Home Away from Home
by the Spoonful
By Diana Guyton | Argentina
You wouldn’t expect to find a taste of home 5000 miles south of New York, but it turns out that Argentina’s helado and asado isn’t that far from eating spoonfuls of condensed milk as a snack or enjoying a Cuban, family cookout.
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As I drop my backpack on the futon in her host parents’ apartment, my friend Raquel asks how I’m feeling. I’ve just arrived in Buenos Aires thanks to a 14-hour bus ride from my own homestay in Mendoza, a much smaller Argentine city east of the Andes Mountains. I’m still reeling from all the big-city noise that waylaid me outside the bus terminal.
“So, how are you?” Raquel watches me with concern. “Do you want a shower? A nap?”
“I think a few minutes to brush my teeth and use the bathroom should be enough.”
“Then do you want to get lunch?”
Yes, please. I could do lunch.
I’ve answered correctly; Raquel has a surprise planned for lunch and she’s eager to reveal it. We take the local bus for half an hour and arrive, oddly enough, in Chinatown. Believing this is the surprise, I make the requisite excited sounds. (Maybe she thinks I miss New York?) Raquel mentions dumplings, and my enthusiasm turns genuine—“but we’re not getting dumplings,” she says.
“Or we can, if you want. But I wanted to take you to this restaurant I read about the other day.”
We walk a couple blocks, and then I hear the salsa music, see the bright yellow walls. It’s a Cuban restaurant. In Chinatown. In the capital of Argentina. It is the oddest and loveliest and most unexpected slice of home.
As the daughter of a Cuban woman—and the granddaughter, niece, and cousin of many more Cubans, of course—I imagine that my upbringing has made some aspects of Argentine culture seem more familiar to me than to my non-Hispanic friends in my study abroad program. Kissing people on the cheek to say hello and goodbye? Check. Knowing that real dancing means moving your hips? Check. Throughout the three months I’ve already spent in Argentina, I’ve found a number of small parallels and approximations to home.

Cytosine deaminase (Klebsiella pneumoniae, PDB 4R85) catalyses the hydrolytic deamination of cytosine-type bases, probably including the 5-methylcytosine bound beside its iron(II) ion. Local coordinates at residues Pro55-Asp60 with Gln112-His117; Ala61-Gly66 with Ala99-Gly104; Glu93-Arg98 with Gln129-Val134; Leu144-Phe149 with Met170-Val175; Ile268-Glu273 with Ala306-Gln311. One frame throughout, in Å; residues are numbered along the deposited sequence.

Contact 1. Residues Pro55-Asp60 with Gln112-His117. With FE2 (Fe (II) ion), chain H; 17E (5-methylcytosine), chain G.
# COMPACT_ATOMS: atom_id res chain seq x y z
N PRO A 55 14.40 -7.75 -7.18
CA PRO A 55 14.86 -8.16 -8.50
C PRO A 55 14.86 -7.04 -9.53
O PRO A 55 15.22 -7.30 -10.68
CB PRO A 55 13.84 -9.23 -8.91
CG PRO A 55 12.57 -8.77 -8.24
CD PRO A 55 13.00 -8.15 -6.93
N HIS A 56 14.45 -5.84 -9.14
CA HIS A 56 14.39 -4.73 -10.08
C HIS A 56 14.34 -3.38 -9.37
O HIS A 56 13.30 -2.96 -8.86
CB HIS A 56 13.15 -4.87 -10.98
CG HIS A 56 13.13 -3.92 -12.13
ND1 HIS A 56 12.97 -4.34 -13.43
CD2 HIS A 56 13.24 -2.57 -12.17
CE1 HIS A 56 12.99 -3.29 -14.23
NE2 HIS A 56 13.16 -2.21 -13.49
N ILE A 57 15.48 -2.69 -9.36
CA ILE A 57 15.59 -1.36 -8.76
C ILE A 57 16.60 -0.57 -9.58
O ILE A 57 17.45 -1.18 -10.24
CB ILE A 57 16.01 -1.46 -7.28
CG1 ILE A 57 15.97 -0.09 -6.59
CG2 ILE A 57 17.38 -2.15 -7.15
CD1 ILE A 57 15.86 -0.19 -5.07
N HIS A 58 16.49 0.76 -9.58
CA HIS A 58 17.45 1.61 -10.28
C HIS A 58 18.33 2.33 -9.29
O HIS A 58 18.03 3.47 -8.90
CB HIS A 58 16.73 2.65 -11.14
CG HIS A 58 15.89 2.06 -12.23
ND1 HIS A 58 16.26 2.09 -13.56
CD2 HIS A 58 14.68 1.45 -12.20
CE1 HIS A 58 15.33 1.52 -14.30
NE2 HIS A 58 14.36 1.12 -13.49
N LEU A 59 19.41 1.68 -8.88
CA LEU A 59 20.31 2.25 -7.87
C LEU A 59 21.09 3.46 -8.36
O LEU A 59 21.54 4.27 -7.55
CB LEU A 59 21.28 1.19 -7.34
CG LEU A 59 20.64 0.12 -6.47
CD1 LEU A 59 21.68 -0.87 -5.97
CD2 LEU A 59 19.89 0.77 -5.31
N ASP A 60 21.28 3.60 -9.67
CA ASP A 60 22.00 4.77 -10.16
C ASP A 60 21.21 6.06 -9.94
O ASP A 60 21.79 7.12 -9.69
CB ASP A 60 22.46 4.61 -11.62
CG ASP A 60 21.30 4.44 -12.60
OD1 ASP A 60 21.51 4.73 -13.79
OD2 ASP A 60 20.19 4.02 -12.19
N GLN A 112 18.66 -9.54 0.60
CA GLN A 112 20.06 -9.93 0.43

But when Raquel and I walk in to Caribe Riqueño, I’m struck by how truly familiar everything is. No more analogues. This is the real deal. I even recognize the voice of the singer coming through the speakers.
The waiter talks us into ordering a carafe of sangria (not a difficult sell, I’ll admit). We decide to split some crispy tostones and sample each other’s entrées. I go for picadillo, a personal favorite: ground beef cooked with onion, green pepper, garlic, green olives, raisins, and bay leaves, typically served over rice. The waiter and I convince Raquel to try ropa vieja, a dish of shredded steak whose name literally translates to “old clothes.” It’s a classic of Cuban cuisine, but a far cry from the vegetarian diet she has only given up for the duration of her semester here. She’s stepping outside her comfort zone to welcome me into mine.
Everything is flavorful and delicious, albeit slightly different from the family recipes I know and love. We stuff ourselves until we almost regret it. This weekend visit to Buenos Aires has come at a time when I could use some cheering up. While I’ve been insisting to friends in Mendoza that it isn’t homesickness that’s got me down, spending time with a trusted friend and some Cuban-style comfort food is doing wonders.
One truth is that I went to Argentina to get away, to get out, out of my head and out of my norm, to grow comfortable living in a corner of the world I’d never seen before, in a culture I’d never experienced.
Another truth is that, for all that the new and extraordinary elements of life in the southern hemisphere, it’s those same “parallels and approximations” that have made it easier for me to achieve some sense of belonging.